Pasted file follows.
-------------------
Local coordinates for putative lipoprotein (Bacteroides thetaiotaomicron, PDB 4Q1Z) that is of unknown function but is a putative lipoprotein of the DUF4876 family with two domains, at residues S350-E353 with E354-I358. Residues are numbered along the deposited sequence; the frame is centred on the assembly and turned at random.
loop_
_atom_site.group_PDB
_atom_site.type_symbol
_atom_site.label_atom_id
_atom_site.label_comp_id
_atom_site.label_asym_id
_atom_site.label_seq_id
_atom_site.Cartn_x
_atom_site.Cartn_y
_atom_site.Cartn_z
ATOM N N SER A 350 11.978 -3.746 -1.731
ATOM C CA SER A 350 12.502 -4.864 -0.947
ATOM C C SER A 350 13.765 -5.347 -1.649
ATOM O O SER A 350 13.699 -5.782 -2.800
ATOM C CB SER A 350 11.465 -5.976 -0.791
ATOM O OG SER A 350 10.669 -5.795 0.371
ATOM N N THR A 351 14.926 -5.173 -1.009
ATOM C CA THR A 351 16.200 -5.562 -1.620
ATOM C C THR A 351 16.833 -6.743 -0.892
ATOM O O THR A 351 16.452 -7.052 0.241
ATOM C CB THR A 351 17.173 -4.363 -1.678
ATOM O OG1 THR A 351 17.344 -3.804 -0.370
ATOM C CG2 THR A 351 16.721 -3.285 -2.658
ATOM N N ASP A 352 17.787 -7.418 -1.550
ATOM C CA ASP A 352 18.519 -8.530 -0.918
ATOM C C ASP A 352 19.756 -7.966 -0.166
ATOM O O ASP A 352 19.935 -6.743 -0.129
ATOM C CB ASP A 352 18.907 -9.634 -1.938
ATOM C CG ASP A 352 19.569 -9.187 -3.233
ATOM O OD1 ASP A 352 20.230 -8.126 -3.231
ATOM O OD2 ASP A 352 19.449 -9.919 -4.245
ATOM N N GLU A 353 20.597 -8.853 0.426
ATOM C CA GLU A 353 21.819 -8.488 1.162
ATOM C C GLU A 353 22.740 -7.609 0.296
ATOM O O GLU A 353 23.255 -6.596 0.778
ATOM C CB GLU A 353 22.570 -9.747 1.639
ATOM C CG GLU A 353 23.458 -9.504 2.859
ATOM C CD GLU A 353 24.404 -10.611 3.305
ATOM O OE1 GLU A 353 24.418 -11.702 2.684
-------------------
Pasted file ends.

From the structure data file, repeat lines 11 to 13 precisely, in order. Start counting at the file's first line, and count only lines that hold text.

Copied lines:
_atom_site.Cartn_z
ATOM N N SER A 350 11.978 -3.746 -1.731
ATOM C CA SER A 350 12.502 -4.864 -0.947